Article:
The progressive death of Facebook?

    Gone are the days of Facebook’s hegemony in terms of messaging and image sharing. The time of diversification has come, and users now spend their time between several social networks on multiple devices simultaneously.

    Facebook has lost attractiveness, which can be seen both in terms of new registrations and in terms of volume of content shared: public discussions are struggling in favour of discrete likes. Typically, we notice that Facebook is struggling to attract the 13-24 age group who are not part of the original “Facebook generation”, as shown by the figures in the table below (figures for the United States).

    Number of Facebook users in the US, in 2011 and 2014, by gender and age groupNumber of Facebook users in the US, in 2011 and 2014, by gender and age group. Source : iStrategy Labs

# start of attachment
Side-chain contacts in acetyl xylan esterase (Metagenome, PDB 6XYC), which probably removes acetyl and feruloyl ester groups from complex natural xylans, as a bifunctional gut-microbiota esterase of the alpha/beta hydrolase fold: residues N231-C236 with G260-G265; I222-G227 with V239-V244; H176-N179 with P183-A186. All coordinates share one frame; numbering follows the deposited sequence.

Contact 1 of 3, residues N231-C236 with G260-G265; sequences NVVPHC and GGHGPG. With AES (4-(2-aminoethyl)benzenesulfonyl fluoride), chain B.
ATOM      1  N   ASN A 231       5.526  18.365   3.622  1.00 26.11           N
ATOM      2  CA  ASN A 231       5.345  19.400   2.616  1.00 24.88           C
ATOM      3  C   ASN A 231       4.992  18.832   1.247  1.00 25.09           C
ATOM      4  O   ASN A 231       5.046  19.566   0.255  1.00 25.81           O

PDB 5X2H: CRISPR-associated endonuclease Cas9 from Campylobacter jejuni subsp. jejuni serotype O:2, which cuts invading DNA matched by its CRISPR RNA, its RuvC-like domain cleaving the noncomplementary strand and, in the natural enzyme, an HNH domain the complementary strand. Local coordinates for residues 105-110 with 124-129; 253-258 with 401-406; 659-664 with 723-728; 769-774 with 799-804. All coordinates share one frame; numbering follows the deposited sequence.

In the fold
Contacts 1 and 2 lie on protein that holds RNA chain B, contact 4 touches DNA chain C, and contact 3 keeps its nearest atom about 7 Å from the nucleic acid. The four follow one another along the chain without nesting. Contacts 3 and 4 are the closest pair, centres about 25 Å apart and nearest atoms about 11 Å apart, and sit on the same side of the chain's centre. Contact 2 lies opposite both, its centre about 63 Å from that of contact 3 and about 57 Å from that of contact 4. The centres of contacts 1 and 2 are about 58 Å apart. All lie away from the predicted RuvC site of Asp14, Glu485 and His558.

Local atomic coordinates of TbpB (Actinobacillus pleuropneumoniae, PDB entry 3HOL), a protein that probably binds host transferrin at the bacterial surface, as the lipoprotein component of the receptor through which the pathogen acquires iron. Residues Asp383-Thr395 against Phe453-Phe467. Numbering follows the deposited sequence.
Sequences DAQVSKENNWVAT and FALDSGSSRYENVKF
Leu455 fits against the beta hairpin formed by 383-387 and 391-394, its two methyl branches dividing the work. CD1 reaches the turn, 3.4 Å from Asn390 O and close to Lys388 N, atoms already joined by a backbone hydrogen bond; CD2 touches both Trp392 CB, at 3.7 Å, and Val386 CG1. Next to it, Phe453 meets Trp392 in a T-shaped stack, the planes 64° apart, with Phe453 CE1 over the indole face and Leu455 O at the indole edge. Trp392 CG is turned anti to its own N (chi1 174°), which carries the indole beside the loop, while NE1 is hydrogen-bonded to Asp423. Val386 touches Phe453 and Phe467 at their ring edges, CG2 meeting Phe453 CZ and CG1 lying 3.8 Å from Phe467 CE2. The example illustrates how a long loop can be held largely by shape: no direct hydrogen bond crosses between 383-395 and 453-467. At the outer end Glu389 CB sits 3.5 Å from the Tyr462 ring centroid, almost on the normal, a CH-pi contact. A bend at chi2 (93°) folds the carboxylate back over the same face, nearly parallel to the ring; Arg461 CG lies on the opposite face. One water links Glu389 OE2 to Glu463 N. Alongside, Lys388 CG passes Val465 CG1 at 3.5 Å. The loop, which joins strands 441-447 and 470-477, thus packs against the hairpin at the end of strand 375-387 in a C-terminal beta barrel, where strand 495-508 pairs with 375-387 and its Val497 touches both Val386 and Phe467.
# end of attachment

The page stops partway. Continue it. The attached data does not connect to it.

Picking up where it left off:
Who to blame?

    First, given the business potential of social networks, it makes sense that new social networks would appear on the market. This boost of competitiveness is therefore a logical consequence dictated by market forces. But other reasons could explain Facebook’s drop in popularity, such as the many doubts expressed in terms of data privacy and unwanted advertising. That’s enough reasons for some users to deactivate their account, leave it inactive, and eventually turn to other social networks.

    The privilege of private messaging and picture-based networks